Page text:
Was he foremost a songwriter who caught the spirit of the age and performed his own songs distinctively but in some cases not as well as other people?
Or was he a great singer, as Richard Perry says, one of the finest white male voices on the planet? Who sadly didn’t leave the same impression with the public in his own songs as he did with those two songs by Fred Neil [Everybody’s Talking at Me] and Badfinger [Without You]. It’s a real knife edge.
That’s why the subtitle of the book became “the life of a singer-songwriter,” because it’s that balance, singer or songwriter.
We’ve put a hyphen in there but actually there could be a space or even an oblique. What was he? Was he a singer, was he a songwriter? Of course he was both, but in some ways his greatest successes in the songwriting field were always due to somebody else performing the work.
NS: If perhaps he’d been more solidly one or the either it would have been easier to identify his legacy.
AS: Yeah, I mean if he’d have been a Randy Newman I think so.
NS: Was his reluctance to perform maybe another element of his uncertain status as in the rock canon?
AS: The people who knew him best tended to say Harry had two things that wanted to do. He wanted to walk around unrecognized. He’d seen on that very first visit to London what happened to John Lennon and the other Beatles that he was hanging out with. That they couldn’t go anywhere and be private individuals and he didn’t want that to happen to him. By not appearing in public, by not being a familiar face, and by changing his appearance dramatically from one album to the next he could live his life, initially in Hollywood, and then in Bel Air, and then later on in London, and then in New York State, without anybody really knowing who he was. He managed to be an anonymous rock star who was still selling millions of albums and that’s an extraordinary feat. I think it’s more to do with that and less to do with this kind of sense of who he is. I think Nilsson always knew who he was. It’s that the rest of the world didn’t necessarily recognize him.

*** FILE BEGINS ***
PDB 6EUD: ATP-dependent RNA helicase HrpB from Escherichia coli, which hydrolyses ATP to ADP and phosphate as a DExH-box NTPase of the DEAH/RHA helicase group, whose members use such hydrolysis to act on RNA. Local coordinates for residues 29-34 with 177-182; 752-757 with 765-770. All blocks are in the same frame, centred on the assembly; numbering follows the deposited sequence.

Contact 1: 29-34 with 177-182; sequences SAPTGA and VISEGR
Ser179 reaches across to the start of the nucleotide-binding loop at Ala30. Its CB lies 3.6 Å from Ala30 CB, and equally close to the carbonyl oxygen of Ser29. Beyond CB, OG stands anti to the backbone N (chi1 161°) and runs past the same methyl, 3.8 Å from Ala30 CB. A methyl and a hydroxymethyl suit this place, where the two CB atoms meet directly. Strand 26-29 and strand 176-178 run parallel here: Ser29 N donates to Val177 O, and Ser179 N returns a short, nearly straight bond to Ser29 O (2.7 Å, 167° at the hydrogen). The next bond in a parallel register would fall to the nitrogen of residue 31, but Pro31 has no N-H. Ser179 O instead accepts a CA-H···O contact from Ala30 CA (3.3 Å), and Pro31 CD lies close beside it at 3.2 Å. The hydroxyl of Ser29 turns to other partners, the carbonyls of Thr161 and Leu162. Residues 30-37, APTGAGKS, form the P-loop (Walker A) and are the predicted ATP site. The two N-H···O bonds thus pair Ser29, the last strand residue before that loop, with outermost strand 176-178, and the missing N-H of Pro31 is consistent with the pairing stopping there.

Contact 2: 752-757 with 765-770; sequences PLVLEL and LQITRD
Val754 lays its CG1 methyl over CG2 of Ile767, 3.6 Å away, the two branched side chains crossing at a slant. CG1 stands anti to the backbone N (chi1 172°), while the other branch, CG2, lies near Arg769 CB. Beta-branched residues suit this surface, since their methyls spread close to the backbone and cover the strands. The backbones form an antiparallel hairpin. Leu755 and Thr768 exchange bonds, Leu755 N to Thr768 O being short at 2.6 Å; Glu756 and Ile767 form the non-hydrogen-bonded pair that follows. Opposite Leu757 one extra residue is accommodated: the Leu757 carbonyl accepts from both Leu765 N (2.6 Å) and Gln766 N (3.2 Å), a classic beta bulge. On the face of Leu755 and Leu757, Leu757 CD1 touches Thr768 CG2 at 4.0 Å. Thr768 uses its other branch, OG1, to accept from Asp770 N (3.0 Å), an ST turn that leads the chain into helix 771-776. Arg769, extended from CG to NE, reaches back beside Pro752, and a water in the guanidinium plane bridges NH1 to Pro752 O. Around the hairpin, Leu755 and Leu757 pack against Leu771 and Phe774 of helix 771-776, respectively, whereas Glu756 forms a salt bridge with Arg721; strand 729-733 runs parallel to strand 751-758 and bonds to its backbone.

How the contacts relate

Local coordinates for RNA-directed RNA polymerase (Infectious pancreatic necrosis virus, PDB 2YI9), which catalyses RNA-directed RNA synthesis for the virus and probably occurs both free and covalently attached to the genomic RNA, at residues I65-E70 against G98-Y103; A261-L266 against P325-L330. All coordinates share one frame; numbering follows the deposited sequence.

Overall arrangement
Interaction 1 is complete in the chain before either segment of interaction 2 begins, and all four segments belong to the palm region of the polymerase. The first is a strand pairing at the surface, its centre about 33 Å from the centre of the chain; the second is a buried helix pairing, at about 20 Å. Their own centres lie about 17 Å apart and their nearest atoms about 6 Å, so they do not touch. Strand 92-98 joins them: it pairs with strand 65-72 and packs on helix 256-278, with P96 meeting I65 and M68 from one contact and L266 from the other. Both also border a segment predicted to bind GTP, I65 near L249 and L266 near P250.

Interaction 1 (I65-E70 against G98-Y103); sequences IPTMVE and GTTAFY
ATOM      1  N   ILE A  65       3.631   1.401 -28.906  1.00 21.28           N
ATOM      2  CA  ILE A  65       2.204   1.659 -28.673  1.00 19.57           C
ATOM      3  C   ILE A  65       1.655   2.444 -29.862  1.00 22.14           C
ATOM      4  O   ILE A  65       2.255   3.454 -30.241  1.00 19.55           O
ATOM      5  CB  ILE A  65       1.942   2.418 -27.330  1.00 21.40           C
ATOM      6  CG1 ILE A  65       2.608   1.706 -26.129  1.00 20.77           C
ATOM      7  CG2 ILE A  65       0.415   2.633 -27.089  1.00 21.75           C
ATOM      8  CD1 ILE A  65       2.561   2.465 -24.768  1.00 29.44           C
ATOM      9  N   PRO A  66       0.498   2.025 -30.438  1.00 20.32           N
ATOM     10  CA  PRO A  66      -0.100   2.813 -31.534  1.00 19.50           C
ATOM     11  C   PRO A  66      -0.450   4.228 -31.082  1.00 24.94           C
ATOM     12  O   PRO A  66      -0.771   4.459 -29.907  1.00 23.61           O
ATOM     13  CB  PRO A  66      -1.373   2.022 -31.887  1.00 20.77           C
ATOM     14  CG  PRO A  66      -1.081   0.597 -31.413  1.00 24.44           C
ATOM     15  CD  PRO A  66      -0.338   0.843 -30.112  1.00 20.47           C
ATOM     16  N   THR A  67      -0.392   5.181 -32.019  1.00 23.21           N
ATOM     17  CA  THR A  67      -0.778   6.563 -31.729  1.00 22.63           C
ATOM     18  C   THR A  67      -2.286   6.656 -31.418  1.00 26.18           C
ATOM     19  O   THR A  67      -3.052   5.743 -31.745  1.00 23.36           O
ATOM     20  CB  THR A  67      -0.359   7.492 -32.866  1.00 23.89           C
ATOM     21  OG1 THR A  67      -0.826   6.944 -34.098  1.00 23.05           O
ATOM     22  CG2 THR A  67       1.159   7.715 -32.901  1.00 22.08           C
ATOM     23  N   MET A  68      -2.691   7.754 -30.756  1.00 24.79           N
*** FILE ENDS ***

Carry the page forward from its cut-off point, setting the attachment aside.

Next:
Alyn Shipton is an award-winning author and broadcaster, who has written on jazz for over twenty years for The Times in London, and is a presenter/producer of jazz programmes for BBC Radio. He was Consultant Editor of the New Grove Dictionary of Jazz, and has a lifelong interest in oral history, including editing the memoirs of Danny Barker, Doc Cheatham and George Shearing.
Nilsson: The Life of a Singer-Songwriter won the 2014 ARSC Award for best research in pop music and an ASCAP Deems Taylor/Virgil Thomson Award in November 2014, which was accepted on Alyn’s behalf by Kief O Nilsson.
Nate Sloan is currently a PhD candidate at Stanford University and a Geballe Dissertation Fellow at the Stanford Humanities Center, writing a dissertation on nightclubs in Harlem during the late 1920s and early 1930s. Nate teaches music history, jazz history and music theory at the California Jazz Conservatory by day Nate co-hosts the music podcast Switched on Pop by night.
Nate is one-half of the guerrilla vaudeville act The Gideon and Hubcap Show (the Hubcap half), which performs exclusively in living rooms. He has written music and lyrics for two original musicals and scored the award-winning short documentary SLOMO, in addition to playing piano and banjo in local jazz and bluegrass outfits.